Personnel and Material Flow
Proper personnel and material flow are essential for maintaining cleanroom integrity. Design strategies include:
- Access Control: Implement access control systems to restrict entry to authorized personnel only and to regulate the movement of those personnel to maintain pressure cascades.
- Gowning Procedures: Establish gowning protocols to minimize contamination introduced by personnel, clothing, or other particulate shedding material.
- Material Transfer: Design material transfer processes to prevent cross-contamination between clean and non-clean areas.
Cleanroom Maintenance and Monitoring
Routine maintenance and monitoring are crucial for ensuring cleanroom performance and compliance. Key aspects include:
- Cleaning and Disinfection: Implement a rigorous cleaning and disinfection program tailored to the cleanroom's application and classification.
- Airborne Particle Monitoring: Continuously monitor airborne particle levels to ensure compliance with cleanroom classifications and promptly identify potential contamination issues.
- Environmental Monitoring: Routinely measure temperature, humidity, and other environmental parameters to maintain optimal conditions and ensure regulatory compliance.
- Personnel Training: Provide ongoing training for cleanroom personnel to ensure they understand and adhere to proper gowning, cleaning, and operational procedures.
- Maintenance and Calibration: Regularly maintain and calibrate cleanroom equipment, including air filtration systems, temperature and humidity controls, and monitoring devices, to ensure reliable performance.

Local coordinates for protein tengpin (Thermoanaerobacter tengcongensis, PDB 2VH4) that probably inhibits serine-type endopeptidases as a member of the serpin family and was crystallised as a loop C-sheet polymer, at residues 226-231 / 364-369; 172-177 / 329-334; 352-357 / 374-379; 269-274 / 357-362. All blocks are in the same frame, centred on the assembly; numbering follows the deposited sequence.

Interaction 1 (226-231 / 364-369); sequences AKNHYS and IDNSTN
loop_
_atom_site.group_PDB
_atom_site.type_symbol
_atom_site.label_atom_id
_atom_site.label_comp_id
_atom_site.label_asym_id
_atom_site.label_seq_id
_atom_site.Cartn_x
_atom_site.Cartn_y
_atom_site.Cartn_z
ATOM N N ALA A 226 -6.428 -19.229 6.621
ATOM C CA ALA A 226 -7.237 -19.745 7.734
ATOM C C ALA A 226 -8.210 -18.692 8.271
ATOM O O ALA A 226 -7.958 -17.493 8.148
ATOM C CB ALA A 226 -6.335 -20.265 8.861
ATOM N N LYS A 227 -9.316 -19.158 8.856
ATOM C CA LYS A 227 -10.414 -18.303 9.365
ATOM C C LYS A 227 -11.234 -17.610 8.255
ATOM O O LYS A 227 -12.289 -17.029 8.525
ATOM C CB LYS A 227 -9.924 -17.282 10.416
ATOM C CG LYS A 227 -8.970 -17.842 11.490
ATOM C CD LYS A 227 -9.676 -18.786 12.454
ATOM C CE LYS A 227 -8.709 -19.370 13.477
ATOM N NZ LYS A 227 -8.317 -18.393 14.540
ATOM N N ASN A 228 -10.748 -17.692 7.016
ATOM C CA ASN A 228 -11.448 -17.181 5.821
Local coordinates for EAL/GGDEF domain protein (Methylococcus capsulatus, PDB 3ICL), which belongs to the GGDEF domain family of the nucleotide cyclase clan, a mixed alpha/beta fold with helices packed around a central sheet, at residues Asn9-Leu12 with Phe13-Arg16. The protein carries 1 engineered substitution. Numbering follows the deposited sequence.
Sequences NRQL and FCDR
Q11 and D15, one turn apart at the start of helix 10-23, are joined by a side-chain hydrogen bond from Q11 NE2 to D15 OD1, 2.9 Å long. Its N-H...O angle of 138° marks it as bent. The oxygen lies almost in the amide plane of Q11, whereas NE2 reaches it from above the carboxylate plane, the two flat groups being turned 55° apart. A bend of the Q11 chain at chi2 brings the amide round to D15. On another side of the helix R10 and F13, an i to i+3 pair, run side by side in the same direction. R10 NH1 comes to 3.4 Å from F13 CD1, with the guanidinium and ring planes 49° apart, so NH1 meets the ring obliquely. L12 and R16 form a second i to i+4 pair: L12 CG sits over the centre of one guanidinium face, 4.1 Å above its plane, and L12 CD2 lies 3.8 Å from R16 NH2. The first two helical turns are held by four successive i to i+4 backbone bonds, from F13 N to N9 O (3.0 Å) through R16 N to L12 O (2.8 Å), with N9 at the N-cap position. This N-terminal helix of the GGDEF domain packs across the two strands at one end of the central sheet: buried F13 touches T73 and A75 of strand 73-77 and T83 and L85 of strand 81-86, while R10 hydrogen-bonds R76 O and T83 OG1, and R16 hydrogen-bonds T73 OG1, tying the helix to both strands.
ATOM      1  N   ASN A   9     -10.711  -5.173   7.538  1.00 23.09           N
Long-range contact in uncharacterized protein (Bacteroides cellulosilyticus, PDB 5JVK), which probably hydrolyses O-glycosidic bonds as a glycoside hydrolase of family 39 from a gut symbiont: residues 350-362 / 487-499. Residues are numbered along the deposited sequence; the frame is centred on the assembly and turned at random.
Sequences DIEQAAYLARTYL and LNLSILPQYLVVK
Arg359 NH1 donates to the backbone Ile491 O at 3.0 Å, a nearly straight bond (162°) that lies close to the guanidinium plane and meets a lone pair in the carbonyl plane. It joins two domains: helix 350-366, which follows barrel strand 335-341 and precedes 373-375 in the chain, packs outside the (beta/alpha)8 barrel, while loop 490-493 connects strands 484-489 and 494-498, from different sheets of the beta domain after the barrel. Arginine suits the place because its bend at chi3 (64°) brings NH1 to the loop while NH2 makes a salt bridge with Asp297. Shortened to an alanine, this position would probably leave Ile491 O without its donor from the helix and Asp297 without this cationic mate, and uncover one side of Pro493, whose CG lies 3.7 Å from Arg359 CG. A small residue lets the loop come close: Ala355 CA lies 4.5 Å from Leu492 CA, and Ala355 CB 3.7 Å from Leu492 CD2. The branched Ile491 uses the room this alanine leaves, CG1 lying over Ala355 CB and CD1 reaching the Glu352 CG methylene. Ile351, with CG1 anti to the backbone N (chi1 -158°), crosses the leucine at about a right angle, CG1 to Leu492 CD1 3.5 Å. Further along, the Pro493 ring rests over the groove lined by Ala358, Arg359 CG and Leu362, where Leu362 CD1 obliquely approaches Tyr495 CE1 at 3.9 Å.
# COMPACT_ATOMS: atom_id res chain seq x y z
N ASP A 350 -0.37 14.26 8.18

Understanding Hospital Applications
Within hospitals, there will be three main areas that utilize specially designed HEPA filters rooms.
- Operating rooms: Use HEPA filtration that is directed over the surgery area to provide fresh air cascading over the patient.
- USP 797 and USP 800 Compounding Rooms: A USP 797 lab will be a positive pressure cleanroom that is focused on product protection and used for sterile compounding of non-hazardous drugs. The USP 800 lab will be a negative pressure cleanroom used for handling hazardous drugs, such a chemotherapy, that is focused on both product protection and personnel protection.
- Pathology Labs: Utilize HEPA filtration and negative pressure to protect the personal that are analyzing patient blood work and other pathogens. The pathology lab will also utilize a biological safety cabinet that will protect the sample under investigation and the operator that is analyzing the sample. This will commonly be classified as a Biological Safety Level Two lab (BSL-2) according to the CDC.
Choosing the Cleanroom
It is important to select a provider who is able to meet your needs and has extensive experience in the field. Instant Cleanroom Solutions provides both hardwall — including temporary Mobile Cleanrooms and permanent Modular Cleanrooms — and the softwall Instant Cleanroom. Check out this post on hardwall vs. softwall cleanrooms to learn more about which option is best for your healthcare needs.
Designing and maintaining an effective cleanroom in hospitals and healthcare facilities is a complex process that requires careful consideration of numerous factors. By understanding cleanroom classifications, implementing appropriate design elements, and adhering to stringent maintenance and monitoring protocols, healthcare organizations can ensure their cleanrooms meet regulatory requirements, reduce the risk of contamination, and ultimately contribute to improved patient outcomes.